Small claims court: Rules and limits by state
Small claims court allows individuals to sue others, usually for a few thousand dollars. Every state has their own rules and procedures to file a lawsuit in small claims court.
Dollar limit. Every state has a limit to how much you can sue for in small claims court. However, if your case is related to an eviction or a security deposit, the maximum is usually higher.
Responding to a lawsuit. When someone sues you, they are required to notify you with a summons and complaint. A summons lists the scheduled court date, while a complaint includes why the other party is suing you.
After being served with a lawsuit, the defendant has a specific number of days to provide a written notice that they intend to go to court. Otherwise, the other party may enter a default judgment against the defendant. This means the judge will automatically rule in the other party's favor.
You probably won't need a lawyer. Some state's small claims courts prohibit the use of an attorney, since this branch of the court was intended to help the average person file a lawsuit. Even if you are permitted to have a lawyer represent you, potential attorney fees typically outweigh the amount you're attempting to recover.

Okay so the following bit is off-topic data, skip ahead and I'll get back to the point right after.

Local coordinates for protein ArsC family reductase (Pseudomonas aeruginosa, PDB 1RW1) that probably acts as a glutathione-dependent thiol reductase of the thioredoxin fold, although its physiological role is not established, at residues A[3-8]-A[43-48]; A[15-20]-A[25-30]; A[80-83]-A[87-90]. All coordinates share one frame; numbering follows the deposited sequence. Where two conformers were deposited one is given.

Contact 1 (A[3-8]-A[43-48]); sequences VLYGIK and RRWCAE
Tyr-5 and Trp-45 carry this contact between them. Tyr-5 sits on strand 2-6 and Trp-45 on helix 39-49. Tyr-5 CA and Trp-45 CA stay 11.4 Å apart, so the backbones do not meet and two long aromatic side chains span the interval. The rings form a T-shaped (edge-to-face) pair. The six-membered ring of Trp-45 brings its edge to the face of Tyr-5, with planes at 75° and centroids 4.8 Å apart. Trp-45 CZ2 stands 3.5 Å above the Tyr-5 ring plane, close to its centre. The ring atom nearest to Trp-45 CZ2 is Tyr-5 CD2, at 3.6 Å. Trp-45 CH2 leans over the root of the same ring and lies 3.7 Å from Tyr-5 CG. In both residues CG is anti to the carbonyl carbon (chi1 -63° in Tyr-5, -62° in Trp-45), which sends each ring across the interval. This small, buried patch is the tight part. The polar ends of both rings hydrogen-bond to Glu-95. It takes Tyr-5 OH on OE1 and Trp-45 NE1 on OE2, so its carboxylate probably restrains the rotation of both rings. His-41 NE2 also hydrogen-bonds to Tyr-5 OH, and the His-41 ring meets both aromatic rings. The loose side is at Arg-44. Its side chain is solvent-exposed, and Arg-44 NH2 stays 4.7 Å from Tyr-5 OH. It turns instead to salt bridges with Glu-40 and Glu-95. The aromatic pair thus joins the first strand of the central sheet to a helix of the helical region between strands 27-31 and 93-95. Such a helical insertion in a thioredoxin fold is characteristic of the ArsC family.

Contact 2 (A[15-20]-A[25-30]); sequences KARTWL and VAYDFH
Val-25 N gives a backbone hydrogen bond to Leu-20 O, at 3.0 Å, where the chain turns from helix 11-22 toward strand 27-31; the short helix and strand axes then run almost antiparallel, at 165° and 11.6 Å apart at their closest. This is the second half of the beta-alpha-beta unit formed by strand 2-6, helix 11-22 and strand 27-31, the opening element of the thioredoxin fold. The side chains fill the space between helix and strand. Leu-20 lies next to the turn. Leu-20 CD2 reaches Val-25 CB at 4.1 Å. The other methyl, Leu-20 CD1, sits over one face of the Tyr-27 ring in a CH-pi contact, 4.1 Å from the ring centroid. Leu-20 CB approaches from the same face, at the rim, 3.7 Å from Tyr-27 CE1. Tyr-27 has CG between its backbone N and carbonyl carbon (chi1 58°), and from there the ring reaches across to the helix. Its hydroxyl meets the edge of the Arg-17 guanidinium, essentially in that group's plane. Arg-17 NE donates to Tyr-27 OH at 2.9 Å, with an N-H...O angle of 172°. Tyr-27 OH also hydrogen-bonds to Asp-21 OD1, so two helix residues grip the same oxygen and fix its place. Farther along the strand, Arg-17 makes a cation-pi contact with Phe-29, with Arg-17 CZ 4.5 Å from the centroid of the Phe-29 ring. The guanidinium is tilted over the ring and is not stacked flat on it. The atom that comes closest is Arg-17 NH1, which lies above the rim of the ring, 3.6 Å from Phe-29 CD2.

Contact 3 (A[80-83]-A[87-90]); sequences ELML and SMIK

If you do feel as though you need extra legal help, you can hire a lawyer to review the case and give you advice before your court date. An attorney can initiate the lawsuit by filing paperwork with the court and serving the other party with a summons and complaint.
|Dollar limit||Time to answer complaint||Are lawyers allowed?|
|Arizona||3500||20 days||Yes, with the other parties consent|
|Connecticut||5000||On or before date listed on the notice of suit||Yes|
|District of Columbia||5000||Not required||Yes|
|Florida||5000||5+ days before the pretrial conference if filing a counterclaim. Otherwise, not required.||Yes|
|Kentucky||2500||Within 5 days of the hearing if filing a counterclaim. Otherwise, not required.||Yes|
|Maryland||5000||15 to 60 days||Yes|
|Minnesota||15000||Within 5 days of the trial if filing a counterclaim. Otherwise, not required.||Yes|
|Missouri||5000||Before the hearing if filing a counterclaim. Otherwise, not required.||Yes|
|Montana||7000||Within 72 hours before the hearing if filing a counterclaim. Otherwise, not required.||No|
|Nebraska||3600||2+ days before trial if filing a counterclaim. Otherwise, not required.||No|
|New Hampshire||7500||30 days||Yes|
|New Jersey||3000||35 days if filing a counterclaim. Otherwise, not required.||Yes|
|New Mexico||10000||On or before the appearance date listed on the summons||Yes|
|New York||5000||5 days if filing a counterclaim. Otherwise, not required.||Yes|
|North Carolina||10000||Any time before trial||Yes|
|North Dakota||15000||20 days||Yes|
|Ohio||3000||7+ days before trial if filing a counterclaim. Otherwise, not required.||Yes|
|Oklahoma||7500||72+ hours before the appearance date if filing a counterclaim. Otherwise, not required.||Yes|
|Pennsylvania||12000||5 or 10 days before court date||Yes|
|Rhode Island||2500||On or before date listed on the summons||Yes|
|South Carolina||7500||30 days||Yes|
|South Dakota||12000||Not required||Yes|
|Texas||10000||Before the next Monday after 10 days||Yes|
|Utah||10000||15+ days before trial if filing a counterclaim. Otherwise, not required.||Yes|
|West Virginia||5000||20 days||Yes|